Explore Kent

The town of Tunbridge Wells began with a chalybeate spring. Chalybeate means it contains iron. Rainwater fell on ground containing iron deposits, soaked through them then rose in a spring. The iron deposits in the spring water stained the ground around the spring a rusty colour. The spring stood by a common where local people grazed their livestock. In the early 17th century people believed that they would be healed from diseases if they bathed in or drank from certain spas. In the year 1606 a nobleman, Lord North, who was staying at Edridge was out for a ride. He came across the spring with rust-colored edges and wondered if it had health-giving properties. (At the time he was suffering from tuberculosis or some similar disease). He drank some of the spring water and was, he said, healed from his illness. When he returned to London he told all his rich friends about the spring and soon many people flocked to drink from it. After 1608 wells were dug and a pavement was laid but there were no actual buildings at Tunbridge until 1636. In that year 2 houses were built, one for ladies and one for gentlemen. In the late 17th century these developed into coffee houses. A coffee house was a place where you could drink coffee (a new drink at the time) or chocolate and read a newspaper.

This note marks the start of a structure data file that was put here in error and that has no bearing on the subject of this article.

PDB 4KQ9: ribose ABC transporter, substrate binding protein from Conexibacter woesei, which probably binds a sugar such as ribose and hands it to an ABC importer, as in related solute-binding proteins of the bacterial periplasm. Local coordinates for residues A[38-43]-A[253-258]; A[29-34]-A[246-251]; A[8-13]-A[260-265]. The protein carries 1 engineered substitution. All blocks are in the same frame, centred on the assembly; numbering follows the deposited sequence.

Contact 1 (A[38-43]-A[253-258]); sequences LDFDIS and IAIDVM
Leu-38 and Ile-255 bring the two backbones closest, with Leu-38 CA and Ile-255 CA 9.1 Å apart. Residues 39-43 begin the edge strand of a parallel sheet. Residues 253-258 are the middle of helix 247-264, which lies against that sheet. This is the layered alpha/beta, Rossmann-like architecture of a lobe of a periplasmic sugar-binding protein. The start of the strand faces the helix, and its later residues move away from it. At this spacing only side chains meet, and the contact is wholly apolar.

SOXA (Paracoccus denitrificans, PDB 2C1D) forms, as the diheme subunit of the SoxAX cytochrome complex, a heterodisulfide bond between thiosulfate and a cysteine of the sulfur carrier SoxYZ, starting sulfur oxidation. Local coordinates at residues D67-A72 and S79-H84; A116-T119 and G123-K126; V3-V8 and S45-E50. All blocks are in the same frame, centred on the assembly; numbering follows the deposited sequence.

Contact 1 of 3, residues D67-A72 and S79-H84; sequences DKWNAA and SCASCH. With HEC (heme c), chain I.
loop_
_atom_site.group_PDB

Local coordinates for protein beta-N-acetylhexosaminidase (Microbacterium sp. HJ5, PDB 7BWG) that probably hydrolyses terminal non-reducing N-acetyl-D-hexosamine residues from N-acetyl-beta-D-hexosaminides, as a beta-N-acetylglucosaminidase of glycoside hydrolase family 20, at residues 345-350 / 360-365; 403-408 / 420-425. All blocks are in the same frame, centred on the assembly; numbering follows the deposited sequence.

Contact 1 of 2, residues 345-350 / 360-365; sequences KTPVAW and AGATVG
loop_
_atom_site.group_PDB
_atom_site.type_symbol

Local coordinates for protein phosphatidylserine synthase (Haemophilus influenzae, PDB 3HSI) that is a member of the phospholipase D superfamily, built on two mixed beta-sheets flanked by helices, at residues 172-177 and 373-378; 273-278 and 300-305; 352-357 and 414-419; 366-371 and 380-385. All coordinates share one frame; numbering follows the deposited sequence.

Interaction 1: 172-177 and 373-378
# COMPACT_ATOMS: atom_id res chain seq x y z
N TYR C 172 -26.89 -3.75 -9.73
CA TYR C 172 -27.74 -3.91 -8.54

Local Histories


Tunbridge Wells from the Common
Postmarked 1906.
Publisher: Valentine

Watch Tower, Eston Nab, North Yorkshire


Watch Tower, Eston Nab.
Postmarked 1906
Publisher: Brittain & Wright, Stockton-on-Tees

Google Street View (approximate).

In the south-eastern section of the hillfort, where a modern monument marks its position there are the remains of a square, stone beacon. This is situated within a small quadrangular enclosure and is believed to have been erected in the early 19th century when it served as a beacon or lookout post during the Napoleonic wars.
Historic England

With the advent of ironstone mining in Eston Hills, the beacon was used as a house and survived until 1956. It was then demolished and later rebuilt into its present form. A plaque on the side of the monument reads:

This monument is placed here to mark the
site of the beacon tower which was erected
by Thomas Jackson of Lackenby about 1800 as
a look-out post against invasion during the
Napoleonic wars and which again served the same
purpose in the second world war of 1939–1945.
It stands within a Bronze Age fortified
camp whose outer defences can be seen.
Erected in 1956.
Wikipedia.

Eaglescliffe, County Durham


Eaglescliffe VIllage
(underneath says “Jervaulx Abbey, Wensley Dale”)
c.1910
Publishers: Brittain & Wright, Stockton-on-Tees